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Civis 001/2015

The Indonesian state is a place for Indonesians to live and grow. The nation itself is a plural nation, plural in tribes, race, origins, and religions. Indonesia is not built of and prioritizes one certain ethnic or religion. It is true that there are large ethnic groups and religions, however the Indonesian nation respects equality and togetherness.

The Indonesian state is based on ‘demos’, which means a society with variety but united by the same goals and dreams, not a nation based on ‘etnos’, united by ethnicity or religion. The ‘Sumpah Pemuda’ (Youth Pledge) on October 28, 1928 clearly and firmly pictures the essence of a nation that grows in the midst of Dutch East Indies society: “Satu Nusa Indonesia, Satu Bangsa Indonesia, Satu Bahasa Persatuan Bahasa Indonesia” (One Indonesian Homeland, One Indonesian Nation, One National Language, Indonesian).

The colonized in Dutch East Indies found their common identity based on the humiliation and pain they have gone through and united by the common dream to be a new nation, Indonesia. The Youth Pledge Day symbolizes the birth of a new nation, Indonesia, who were colonized and fought for its independence.

It then became the foundation for the forefathers and the revisers of the 1945 Constitution to belief that the right form for this nation is a unitary state. Indonesia, since August 17, 1945, has its independent and sovereignty from Sabang to Merauke and since that time, Indonesia is a unitary state.

Thus, the source and holder of the state sovereignty is Indonesian people in the unitary state. Regions and/or territories is not the source and holder of the sovereignty. Regions and territories are formed and given certain power by the government based on the consideration for development and people’s welfare.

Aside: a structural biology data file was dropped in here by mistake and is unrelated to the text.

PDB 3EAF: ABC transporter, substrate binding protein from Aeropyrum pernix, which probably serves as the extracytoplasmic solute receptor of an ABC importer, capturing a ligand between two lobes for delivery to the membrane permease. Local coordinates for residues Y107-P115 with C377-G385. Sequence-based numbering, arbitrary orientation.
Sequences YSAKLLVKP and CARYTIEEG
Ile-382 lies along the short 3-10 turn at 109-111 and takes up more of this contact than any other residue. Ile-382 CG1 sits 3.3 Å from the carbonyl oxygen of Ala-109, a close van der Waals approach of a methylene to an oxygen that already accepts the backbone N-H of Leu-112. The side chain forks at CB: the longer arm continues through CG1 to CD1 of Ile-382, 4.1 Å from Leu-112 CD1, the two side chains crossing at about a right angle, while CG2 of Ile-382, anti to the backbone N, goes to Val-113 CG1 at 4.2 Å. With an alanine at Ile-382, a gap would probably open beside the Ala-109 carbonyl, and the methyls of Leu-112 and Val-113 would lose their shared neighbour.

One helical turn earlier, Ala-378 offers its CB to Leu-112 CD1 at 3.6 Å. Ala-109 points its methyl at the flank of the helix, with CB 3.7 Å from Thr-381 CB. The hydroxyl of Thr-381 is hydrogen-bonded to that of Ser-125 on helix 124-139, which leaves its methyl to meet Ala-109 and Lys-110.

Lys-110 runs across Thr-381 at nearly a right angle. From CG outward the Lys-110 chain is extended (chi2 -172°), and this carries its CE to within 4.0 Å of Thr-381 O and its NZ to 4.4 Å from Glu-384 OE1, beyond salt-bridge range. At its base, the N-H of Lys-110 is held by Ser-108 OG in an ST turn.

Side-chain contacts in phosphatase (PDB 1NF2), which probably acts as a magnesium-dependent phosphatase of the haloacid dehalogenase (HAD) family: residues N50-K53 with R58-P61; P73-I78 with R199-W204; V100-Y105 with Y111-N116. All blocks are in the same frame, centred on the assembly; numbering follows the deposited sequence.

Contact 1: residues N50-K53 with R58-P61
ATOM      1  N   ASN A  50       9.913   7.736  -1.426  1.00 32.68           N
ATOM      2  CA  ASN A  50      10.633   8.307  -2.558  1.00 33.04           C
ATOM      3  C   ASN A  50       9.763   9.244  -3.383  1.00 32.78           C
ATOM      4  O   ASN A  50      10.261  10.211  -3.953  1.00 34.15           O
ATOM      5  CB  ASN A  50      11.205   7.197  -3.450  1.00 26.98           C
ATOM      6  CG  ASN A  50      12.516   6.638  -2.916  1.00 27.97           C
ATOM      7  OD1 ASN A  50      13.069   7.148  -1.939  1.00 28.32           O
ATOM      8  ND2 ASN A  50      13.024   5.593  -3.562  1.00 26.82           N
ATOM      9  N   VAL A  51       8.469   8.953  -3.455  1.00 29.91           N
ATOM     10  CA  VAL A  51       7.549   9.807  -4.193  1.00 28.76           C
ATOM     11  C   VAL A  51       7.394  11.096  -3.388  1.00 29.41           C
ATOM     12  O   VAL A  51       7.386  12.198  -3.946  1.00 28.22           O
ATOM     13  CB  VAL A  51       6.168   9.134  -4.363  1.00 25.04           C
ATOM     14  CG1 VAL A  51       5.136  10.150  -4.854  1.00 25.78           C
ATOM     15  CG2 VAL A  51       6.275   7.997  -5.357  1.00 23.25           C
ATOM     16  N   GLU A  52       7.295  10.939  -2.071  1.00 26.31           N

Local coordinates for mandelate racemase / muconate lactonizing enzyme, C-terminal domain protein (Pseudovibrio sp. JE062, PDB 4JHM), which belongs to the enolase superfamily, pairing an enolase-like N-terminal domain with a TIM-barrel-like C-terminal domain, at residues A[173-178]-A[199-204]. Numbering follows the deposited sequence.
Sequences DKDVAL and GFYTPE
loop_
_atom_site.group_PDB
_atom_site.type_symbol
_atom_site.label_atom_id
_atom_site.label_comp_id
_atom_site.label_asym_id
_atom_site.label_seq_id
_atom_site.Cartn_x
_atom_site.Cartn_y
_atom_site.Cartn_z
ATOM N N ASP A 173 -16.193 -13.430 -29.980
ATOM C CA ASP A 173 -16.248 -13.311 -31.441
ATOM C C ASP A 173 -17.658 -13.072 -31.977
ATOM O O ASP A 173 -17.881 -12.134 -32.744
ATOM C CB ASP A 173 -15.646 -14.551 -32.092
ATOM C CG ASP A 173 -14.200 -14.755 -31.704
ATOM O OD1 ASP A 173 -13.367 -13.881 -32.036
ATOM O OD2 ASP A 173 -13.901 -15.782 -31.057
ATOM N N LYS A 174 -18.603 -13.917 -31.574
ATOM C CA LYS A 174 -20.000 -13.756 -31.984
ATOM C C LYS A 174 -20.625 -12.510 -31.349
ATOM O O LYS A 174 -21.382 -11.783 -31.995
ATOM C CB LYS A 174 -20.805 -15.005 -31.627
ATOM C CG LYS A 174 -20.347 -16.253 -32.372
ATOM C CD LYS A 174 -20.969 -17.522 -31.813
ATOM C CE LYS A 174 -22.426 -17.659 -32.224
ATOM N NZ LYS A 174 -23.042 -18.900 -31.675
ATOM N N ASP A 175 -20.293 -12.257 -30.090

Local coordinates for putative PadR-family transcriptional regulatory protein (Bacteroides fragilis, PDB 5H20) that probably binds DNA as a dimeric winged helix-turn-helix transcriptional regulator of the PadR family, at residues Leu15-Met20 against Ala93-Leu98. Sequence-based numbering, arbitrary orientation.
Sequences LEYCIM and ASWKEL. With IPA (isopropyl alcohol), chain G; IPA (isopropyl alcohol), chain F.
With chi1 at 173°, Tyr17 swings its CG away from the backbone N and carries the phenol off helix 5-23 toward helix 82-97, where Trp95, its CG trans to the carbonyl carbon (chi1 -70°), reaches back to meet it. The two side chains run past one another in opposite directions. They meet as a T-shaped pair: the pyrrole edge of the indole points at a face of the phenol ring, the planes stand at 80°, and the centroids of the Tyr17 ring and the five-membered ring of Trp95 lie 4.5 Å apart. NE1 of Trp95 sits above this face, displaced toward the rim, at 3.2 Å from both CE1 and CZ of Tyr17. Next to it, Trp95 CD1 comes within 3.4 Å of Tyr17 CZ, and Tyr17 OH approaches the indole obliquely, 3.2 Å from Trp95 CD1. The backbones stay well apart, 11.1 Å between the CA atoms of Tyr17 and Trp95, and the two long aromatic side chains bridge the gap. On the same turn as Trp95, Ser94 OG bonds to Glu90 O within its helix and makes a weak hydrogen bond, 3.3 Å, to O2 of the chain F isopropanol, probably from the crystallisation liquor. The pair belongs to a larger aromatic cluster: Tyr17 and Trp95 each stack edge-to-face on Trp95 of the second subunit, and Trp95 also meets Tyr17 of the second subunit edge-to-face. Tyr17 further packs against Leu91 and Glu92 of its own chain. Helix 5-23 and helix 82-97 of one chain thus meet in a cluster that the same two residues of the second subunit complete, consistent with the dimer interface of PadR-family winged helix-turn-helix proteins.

Regions do not own the sovereignty. Region heads, regardless how they were elected, is not the holder of the people’s sovereignty but instead is the mandate holder for the people, in order to run the state power according to the national laws. Regions, borders and territories can be added and changed by the national government.

The idea to build a federal state clashes with the heart of Indonesian nationhood. Forming many states in Indonesia will present problems, both in socio-political and historical aspect. The idea to form a state based on certain (main) ethnicity or certain (main) religion or certain geographic (island) will clash diametrically with the heart of nationhood held by mainstream Indonesians.

If that mainstream is ignored or violated then what will happen is the disappearance of genuine Indonesian existence. It means that Indonesia will be no more. Aside from that, determining a state border will also be a problem. The question is: What will be used as reference to determine each state’s borders? The Archipelago history noted the disappearance and appearance of kingdoms, thus it is quite hard to determine the exact border if it is based on each kingdom’s claim of land.

Now the Unitary State of the Republic of Indonesia is a largest democratic unitary state in the world. Even larger than France or England. The largest unitary state in the world is China, but it is not democratic.

Drs. Jakob Tobing, MPA

Drs. Jakob Tobing, MPA

President, Leimena Institute

Jakob Tobing is one of the most prominent architects of the new democratic Indonesia. He played an instrumental role in Indonesia’s transition from the authoritarian rule to democracy in 1998. He was then entrusted as the Chairman of the 1999 National Election Committee and the 1999-2004 Parliamentary Commission on the Constitutional Amendment – the two important bodies that decisively replaced authoritarianism with democracy in Indonesia. Under his leadership, the constitutional amendment has guaranteed the principles of democracy, rule of law, and human rights, which is now seen as a model by many other countries. He was a student leader against the old order in 1966, appointed as member of parliament in 1968, and became the Vice Chairman of the ruling party during the Suharto’s regime. But during the height of the authoritarian regime, he joined the opposition and was invited to join and establish the reform PDIP party by its Chairman Megawati Soekarnoputri, who later became the President of Indonesia. President Habibie decorated him with Mahaputera Utama medal in 1999. After more than three decades as a member of parliament, in 2004 he was appointed as the Indonesian Ambassador to the Republic of Korea, a leadership role which again he performed so outstanding that the Republic of Korea awarded him the Gwanghwa medal—the country’s highest diplomatic award. He received his graduate degree from the John F. Kennedy School of Government, Harvard University, USA.